Wooster Inn collapses, university seeks public input for site

WOOSTER – The Hostel Wooster is not anymore.

Jerri Lynn Baxstrom wanted to say goodbye on Monday before it was completely torn down.

“I got married there on June 11, 1994,” Baxstrom said from his car parked on East Wayne Street. “That was before they had a tent for that, so we rented a tent and had the reception in the elders hall.”

Learn more about the hostel:The Wooster Inn is about to disappear. Some residents hope to reverse the college’s decision

As she spoke, the yellow excavator’s metal shovel crashed into the second floor near the front door, dropping large amounts of debris.

Rain and snow made the somber occasion all the more bleak for spectators who parked along Wayne and Gasche streets.

By the afternoon of April 18, the Wooster Inn was reduced to rubble. The cleanup will begin on Wednesday, April 20, according to the College of Wooster.

A public Zoom event will be held on Thursday, April 21, where residents can ask questions and provide feedback on the property.

“It looks like a big loss for the Wooster community”

Jerri Lynn Baxstrom watched crews tear down the Wooster Inn on Monday, April 18.  She married at the Wooster Inn in 1994 and attended many school events in the building.

Baxstrom, a local resident, taught French at the College of Wooster. The Wooster Inn has hosted many French department and school events as well as family events.

She remembers staying on the patio drinking and chatting with friends.

Historical structure:College of Wooster to demolish iconic hostel, built in 1958, next month

“He has a lot of memories,” said Baxstrom, who lives near the now-demolished hostel. “It feels like a great loss to the Wooster community as it was a connection between the college and the community.”

Before the trees and signs were removed from the property, she and her husband took photos of the inn and compared them to their wedding photos.

“I’m hyper sentimental, I guess,” she said.

Souvenirs, auctions and rescue

It took crews a few hours on Monday to demolish the Wooster Inn.

Although the Wooster Inn is gone, much of its furniture, decor, and artifacts kept on the property survive the building.

Most of his furniture and decoration were auctioned online with RES Auction Services, said Melissa Anderson, director of communications and marketing for the College of Wooster.

Other valuable and historic items were removed in February when the demolition decision was made, she said.

“(They have been) transferred to college archives; other items bearing the Wooster Inn insignia are in storage by our alumni office for potential memorabilia,” Anderson said.

These memories may be of interest to some on campus and in the community. She said any plans to distribute these items would be made public if the college decided to go in that direction.

Many of the materials from its structure were salvaged for the sum of nearly $25,000 by volunteers from Habitat for Humanity of Wayne County. That’s about a quarter of the cost of a new Habitat home, Anderson said.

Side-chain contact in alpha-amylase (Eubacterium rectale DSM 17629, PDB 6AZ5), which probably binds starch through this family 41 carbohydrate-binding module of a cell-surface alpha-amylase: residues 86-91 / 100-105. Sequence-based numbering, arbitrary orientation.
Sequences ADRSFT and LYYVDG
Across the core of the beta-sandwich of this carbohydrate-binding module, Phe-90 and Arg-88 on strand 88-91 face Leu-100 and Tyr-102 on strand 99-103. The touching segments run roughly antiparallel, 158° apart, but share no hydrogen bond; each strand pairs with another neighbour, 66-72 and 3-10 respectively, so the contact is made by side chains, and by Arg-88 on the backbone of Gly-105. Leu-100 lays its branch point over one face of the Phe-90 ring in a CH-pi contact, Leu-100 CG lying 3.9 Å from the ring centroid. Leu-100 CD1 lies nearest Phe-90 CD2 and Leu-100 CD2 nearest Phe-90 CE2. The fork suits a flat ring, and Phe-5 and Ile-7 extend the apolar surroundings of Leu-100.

Over the course of five days, volunteers with habitat logged 333 hours.

Asbestos and Utilities Maintenance

Built and opened in the late 1950s, much of the Wooster Inn’s structure was dated and did not meet Americans with Disabilities Act standards.

According to the college, major cleanup to remove the asbestos was needed, along with groundwater and sewer repairs and new air conditioning, ventilation, elevator and fire suppression systems.

Repairs were estimated at more than $4 million based on pre-pandemic prices and did not include cosmetic renovations, College of Wooster spokespersons said. told the Daily Record.

“Our repeated efforts to find a financially viable solution or a hotel management company willing to undertake this work and expense as an operating partner have unfortunately not been successful,” Anderson said.

Schedule of public meetings for April 21 to discuss the future of the property

As news of the demolition and plans for the property spread, nearby residents voiced their disapproval at a recent Wooster Planning Commission meeting.

According to the college and preliminary development plans, 12 tennis courts will be built with a 73-space parking lot with two traffic entrances.

If approved in its current form, the facility will not be open at night and will be located nearly 35 feet from East Wayne Street.

To discuss future plans for the site and receive public feedback, the college will hold a Zoom planning meeting at 6 p.m. on Thursday, April 21, according to a letter distributed to nearby residents.

The meeting will review draft plans and provide a forum for reflection and suggestions regarding landscaping and “other matters,” the letter read.

Questions can be submitted in advance to be addressed at the meeting, but ideas, questions and suggestions are welcome at the meeting, according to the letter.

“We would very much like your input, as we know this site has long been important to the campus and the city,” the letter reads.

To register for the Zoom meeting or submit a comment in advance, visit https://tinyurl.com/innlandscaping.

Contact Bryce by email at [email protected]

On Twitter: @Bryce_Buyakie